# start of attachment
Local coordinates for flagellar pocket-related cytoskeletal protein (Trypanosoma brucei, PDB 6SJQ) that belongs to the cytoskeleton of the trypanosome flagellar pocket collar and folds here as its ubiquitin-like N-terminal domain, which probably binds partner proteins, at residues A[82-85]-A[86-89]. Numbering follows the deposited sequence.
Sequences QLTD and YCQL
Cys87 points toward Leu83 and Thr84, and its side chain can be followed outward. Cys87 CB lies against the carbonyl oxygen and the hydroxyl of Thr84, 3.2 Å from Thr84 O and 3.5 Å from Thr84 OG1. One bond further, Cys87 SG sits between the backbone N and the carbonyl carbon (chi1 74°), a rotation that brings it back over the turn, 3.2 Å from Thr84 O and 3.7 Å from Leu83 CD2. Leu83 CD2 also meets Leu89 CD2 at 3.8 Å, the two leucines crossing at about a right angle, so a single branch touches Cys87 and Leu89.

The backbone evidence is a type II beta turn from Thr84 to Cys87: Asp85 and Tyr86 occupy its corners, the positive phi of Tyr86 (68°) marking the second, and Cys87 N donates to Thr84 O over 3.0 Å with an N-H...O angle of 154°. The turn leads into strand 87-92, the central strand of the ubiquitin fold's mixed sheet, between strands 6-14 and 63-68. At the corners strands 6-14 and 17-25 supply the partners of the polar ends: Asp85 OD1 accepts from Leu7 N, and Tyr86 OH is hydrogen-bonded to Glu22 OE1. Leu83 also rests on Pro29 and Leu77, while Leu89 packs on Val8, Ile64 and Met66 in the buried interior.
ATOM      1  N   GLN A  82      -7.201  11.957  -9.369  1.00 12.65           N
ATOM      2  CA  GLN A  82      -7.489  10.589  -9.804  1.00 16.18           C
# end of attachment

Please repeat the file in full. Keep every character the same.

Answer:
Local coordinates for flagellar pocket-related cytoskeletal protein (Trypanosoma brucei, PDB 6SJQ) that belongs to the cytoskeleton of the trypanosome flagellar pocket collar and folds here as its ubiquitin-like N-terminal domain, which probably binds partner proteins, at residues A[82-85]-A[86-89]. Numbering follows the deposited sequence.
Sequences QLTD and YCQL
Cys87 points toward Leu83 and Thr84, and its side chain can be followed outward. Cys87 CB lies against the carbonyl oxygen and the hydroxyl of Thr84, 3.2 Å from Thr84 O and 3.5 Å from Thr84 OG1. One bond further, Cys87 SG sits between the backbone N and the carbonyl carbon (chi1 74°), a rotation that brings it back over the turn, 3.2 Å from Thr84 O and 3.7 Å from Leu83 CD2. Leu83 CD2 also meets Leu89 CD2 at 3.8 Å, the two leucines crossing at about a right angle, so a single branch touches Cys87 and Leu89.

The backbone evidence is a type II beta turn from Thr84 to Cys87: Asp85 and Tyr86 occupy its corners, the positive phi of Tyr86 (68°) marking the second, and Cys87 N donates to Thr84 O over 3.0 Å with an N-H...O angle of 154°. The turn leads into strand 87-92, the central strand of the ubiquitin fold's mixed sheet, between strands 6-14 and 63-68. At the corners strands 6-14 and 17-25 supply the partners of the polar ends: Asp85 OD1 accepts from Leu7 N, and Tyr86 OH is hydrogen-bonded to Glu22 OE1. Leu83 also rests on Pro29 and Leu77, while Leu89 packs on Val8, Ile64 and Met66 in the buried interior.
ATOM      1  N   GLN A  82      -7.201  11.957  -9.369  1.00 12.65           N
ATOM      2  CA  GLN A  82      -7.489  10.589  -9.804  1.00 16.18           C